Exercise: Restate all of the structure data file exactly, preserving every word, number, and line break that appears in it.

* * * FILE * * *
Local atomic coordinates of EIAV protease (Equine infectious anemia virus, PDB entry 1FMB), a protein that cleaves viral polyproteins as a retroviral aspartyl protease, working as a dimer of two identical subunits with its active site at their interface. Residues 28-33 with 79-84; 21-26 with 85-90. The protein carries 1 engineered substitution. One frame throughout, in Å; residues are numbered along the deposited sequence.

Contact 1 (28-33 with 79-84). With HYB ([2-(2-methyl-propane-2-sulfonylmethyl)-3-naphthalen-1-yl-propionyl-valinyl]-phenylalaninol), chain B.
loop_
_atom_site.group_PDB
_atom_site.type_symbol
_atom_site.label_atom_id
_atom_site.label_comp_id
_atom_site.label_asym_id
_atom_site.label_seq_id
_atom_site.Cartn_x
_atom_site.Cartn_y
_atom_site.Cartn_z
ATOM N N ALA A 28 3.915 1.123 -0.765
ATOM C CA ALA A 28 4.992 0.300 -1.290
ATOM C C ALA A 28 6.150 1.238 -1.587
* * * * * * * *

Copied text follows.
Local atomic coordinates of EIAV protease (Equine infectious anemia virus, PDB entry 1FMB), a protein that cleaves viral polyproteins as a retroviral aspartyl protease, working as a dimer of two identical subunits with its active site at their interface. Residues 28-33 with 79-84; 21-26 with 85-90. The protein carries 1 engineered substitution. One frame throughout, in Å; residues are numbered along the deposited sequence.

Contact 1 (28-33 with 79-84). With HYB ([2-(2-methyl-propane-2-sulfonylmethyl)-3-naphthalen-1-yl-propionyl-valinyl]-phenylalaninol), chain B.
loop_
_atom_site.group_PDB
_atom_site.type_symbol
_atom_site.label_atom_id
_atom_site.label_comp_id
_atom_site.label_asym_id
_atom_site.label_seq_id
_atom_site.Cartn_x
_atom_site.Cartn_y
_atom_site.Cartn_z
ATOM N N ALA A 28 3.915 1.123 -0.765
ATOM C CA ALA A 28 4.992 0.300 -1.290
ATOM C C ALA A 28 6.150 1.238 -1.587